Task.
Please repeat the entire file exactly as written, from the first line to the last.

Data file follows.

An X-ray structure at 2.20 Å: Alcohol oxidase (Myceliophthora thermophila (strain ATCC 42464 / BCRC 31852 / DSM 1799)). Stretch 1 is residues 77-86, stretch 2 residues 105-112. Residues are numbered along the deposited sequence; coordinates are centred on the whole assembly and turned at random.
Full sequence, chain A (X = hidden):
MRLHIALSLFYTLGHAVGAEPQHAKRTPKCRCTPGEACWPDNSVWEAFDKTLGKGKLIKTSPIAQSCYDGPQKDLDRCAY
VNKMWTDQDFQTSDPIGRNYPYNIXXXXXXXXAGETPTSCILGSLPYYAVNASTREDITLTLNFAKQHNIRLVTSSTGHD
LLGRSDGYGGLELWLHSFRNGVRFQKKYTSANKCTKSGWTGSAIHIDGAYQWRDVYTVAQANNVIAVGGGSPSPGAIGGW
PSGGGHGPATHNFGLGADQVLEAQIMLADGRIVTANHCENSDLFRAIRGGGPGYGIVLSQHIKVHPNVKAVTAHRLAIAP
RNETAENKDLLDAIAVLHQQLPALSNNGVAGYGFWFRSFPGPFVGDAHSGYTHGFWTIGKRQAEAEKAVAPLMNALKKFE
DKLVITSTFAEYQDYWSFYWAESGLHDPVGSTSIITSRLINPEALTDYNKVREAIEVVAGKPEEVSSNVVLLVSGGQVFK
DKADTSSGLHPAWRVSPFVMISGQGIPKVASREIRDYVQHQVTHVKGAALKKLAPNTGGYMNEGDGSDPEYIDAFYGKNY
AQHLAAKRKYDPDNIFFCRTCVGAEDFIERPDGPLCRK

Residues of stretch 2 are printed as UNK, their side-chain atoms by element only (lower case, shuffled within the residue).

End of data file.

An X-ray structure at 2.20 Å: Alcohol oxidase (Myceliophthora thermophila (strain ATCC 42464 / BCRC 31852 / DSM 1799)). Stretch 1 is residues 77-86, stretch 2 residues 105-112. Residues are numbered along the deposited sequence; coordinates are centred on the whole assembly and turned at random.
Full sequence, chain A (X = hidden):
MRLHIALSLFYTLGHAVGAEPQHAKRTPKCRCTPGEACWPDNSVWEAFDKTLGKGKLIKTSPIAQSCYDGPQKDLDRCAY
VNKMWTDQDFQTSDPIGRNYPYNIXXXXXXXXAGETPTSCILGSLPYYAVNASTREDITLTLNFAKQHNIRLVTSSTGHD
LLGRSDGYGGLELWLHSFRNGVRFQKKYTSANKCTKSGWTGSAIHIDGAYQWRDVYTVAQANNVIAVGGGSPSPGAIGGW
PSGGGHGPATHNFGLGADQVLEAQIMLADGRIVTANHCENSDLFRAIRGGGPGYGIVLSQHIKVHPNVKAVTAHRLAIAP
RNETAENKDLLDAIAVLHQQLPALSNNGVAGYGFWFRSFPGPFVGDAHSGYTHGFWTIGKRQAEAEKAVAPLMNALKKFE
DKLVITSTFAEYQDYWSFYWAESGLHDPVGSTSIITSRLINPEALTDYNKVREAIEVVAGKPEEVSSNVVLLVSGGQVFK
DKADTSSGLHPAWRVSPFVMISGQGIPKVASREIRDYVQHQVTHVKGAALKKLAPNTGGYMNEGDGSDPEYIDAFYGKNY
AQHLAAKRKYDPDNIFFCRTCVGAEDFIERPDGPLCRK

Residues of stretch 2 are printed as UNK, their side-chain atoms by element only (lower case, shuffled within the residue).